The hospitality industry has been one of the most adversely affected sectors in the UK since 2019.
The multiple lockdowns and travel ban significantly reduced tourism, impacting many hotels and secondary businesses that rely on tourism. But even as this industry reels from the effects of COVID, they face yet another hurdle, the rising costs of living.
The UK’s energy costs have spiralled and more than doubled since 2019. Add the inflation costs that have seen the price of food rise by more than 15% and the high mortgage bills, and you’ll see why the hospitality industry is on the brink of collapse.
Who Pays These Costs?
Many business owners are now transferring these costs to customers, which has made their services more expensive. As more people seek to cut costs during travel, many businesses face closure due to fewer customers and bookings. As a result, many people nowadays opt for cheaper B&Bs that offer self-catering. Others prefer booking places that offer free extras to cut down on costs.
Since Brexit, the UK has also faced a labour shortage, with hotels and restaurants feeling the brunt of it due to a scarcity of chefs and other workers. This has been further worsened by the wage inflation that has made the recruitment process more expensive and increased the business operating costs in terms of wages and salaries.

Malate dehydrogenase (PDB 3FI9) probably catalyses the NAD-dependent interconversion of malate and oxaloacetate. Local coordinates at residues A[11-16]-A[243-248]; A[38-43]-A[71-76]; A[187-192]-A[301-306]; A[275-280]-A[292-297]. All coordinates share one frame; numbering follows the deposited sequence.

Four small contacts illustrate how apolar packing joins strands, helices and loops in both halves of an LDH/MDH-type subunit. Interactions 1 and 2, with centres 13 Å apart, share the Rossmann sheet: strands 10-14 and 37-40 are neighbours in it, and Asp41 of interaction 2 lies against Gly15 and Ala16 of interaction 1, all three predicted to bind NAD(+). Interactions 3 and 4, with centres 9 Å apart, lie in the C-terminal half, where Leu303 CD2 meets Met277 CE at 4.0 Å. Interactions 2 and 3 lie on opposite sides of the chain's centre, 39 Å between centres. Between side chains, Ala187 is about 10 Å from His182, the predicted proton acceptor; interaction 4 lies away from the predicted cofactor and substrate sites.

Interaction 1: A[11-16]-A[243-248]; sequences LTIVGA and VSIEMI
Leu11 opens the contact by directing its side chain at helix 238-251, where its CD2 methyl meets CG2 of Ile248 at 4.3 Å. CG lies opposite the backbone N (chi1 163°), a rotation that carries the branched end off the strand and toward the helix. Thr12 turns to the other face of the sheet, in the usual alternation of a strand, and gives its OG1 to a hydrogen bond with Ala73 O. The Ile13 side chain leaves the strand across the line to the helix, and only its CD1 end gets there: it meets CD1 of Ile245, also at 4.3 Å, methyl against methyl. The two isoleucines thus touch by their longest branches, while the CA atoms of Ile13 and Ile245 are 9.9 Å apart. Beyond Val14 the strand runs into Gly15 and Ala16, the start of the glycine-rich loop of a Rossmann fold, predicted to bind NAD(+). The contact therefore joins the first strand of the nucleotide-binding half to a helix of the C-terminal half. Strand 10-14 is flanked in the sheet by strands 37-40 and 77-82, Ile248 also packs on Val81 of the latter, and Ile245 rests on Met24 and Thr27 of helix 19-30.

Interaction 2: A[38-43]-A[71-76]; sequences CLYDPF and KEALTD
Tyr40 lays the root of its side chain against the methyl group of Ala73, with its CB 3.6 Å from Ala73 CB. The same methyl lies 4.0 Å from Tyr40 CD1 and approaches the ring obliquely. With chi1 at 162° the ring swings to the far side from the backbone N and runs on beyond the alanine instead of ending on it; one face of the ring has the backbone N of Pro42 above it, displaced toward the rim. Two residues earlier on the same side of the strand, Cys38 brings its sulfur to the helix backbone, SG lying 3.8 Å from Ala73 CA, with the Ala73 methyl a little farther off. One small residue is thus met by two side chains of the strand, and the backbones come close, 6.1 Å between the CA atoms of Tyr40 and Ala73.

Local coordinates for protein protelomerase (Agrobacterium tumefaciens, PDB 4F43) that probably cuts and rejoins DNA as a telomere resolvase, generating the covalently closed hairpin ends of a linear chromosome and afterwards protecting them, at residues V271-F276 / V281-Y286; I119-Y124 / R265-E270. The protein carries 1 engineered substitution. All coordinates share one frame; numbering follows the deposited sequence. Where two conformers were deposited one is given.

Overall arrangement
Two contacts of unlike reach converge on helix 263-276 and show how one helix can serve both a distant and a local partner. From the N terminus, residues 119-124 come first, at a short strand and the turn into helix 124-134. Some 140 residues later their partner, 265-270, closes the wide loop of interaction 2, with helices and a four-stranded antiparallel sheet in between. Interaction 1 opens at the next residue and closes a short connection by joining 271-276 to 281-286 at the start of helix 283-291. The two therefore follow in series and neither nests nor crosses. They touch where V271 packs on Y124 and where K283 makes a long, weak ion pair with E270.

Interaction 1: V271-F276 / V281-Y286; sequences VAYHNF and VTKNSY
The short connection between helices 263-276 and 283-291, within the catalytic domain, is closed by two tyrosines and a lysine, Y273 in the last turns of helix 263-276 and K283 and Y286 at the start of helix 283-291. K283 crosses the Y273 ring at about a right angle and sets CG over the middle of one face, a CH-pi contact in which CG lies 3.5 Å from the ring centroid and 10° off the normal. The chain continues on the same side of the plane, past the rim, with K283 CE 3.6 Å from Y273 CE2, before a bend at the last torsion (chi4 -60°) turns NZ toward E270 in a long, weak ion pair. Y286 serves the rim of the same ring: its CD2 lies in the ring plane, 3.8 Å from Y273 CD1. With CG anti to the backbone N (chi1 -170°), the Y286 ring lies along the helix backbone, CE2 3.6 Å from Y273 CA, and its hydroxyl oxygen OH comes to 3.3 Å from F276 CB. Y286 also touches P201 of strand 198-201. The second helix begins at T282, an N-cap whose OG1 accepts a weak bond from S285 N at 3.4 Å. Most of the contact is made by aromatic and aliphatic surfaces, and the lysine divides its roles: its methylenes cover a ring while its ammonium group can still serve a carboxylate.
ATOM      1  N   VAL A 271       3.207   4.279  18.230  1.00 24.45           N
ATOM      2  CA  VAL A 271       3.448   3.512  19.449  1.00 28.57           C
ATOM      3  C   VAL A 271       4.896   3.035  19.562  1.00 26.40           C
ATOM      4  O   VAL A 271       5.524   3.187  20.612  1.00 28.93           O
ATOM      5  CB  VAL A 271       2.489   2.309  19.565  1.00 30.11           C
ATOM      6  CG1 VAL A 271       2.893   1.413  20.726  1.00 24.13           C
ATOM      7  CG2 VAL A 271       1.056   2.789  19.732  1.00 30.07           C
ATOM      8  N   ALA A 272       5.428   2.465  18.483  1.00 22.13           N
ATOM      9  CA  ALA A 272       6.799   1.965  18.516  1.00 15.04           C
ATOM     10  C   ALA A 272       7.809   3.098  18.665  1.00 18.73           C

Hertfordshire hotel – Shendish Manor, looked into a recent survey that showed about one in every five business owners in the hospitality industry face closure due to the current economic crisis. In addition, more than half of business owners have been forced to increase their prices, leading to steep costs that few can afford. The survey also showed that 60% of hospitality business owners were no longer profitable, with more than 25% of businesses reporting a lower turnover than in similar months last year.
Emergency Government Support
Accommodation and food service firms now face a huge challenge in balancing costs while still trying to remain competitive and profitable. As businesses close for the winter, many are unsure about the future. Although Liz Truss tried to cushion businesses for six months by offering an emergency government support package on energy costs, most businesses still paid more than double what they used to.
It has become even harder to plan for 2023 since business owners have yet to determine if the government will continue the energy cap program after six months. Players in the hospitality industry are now calling on the government to do something about the runaway inflation and high energy costs. Hopefully, the new Prime Minister, Rishi Sunak, will develop policies that will reduce nervousness in the industry and reassure the business community.
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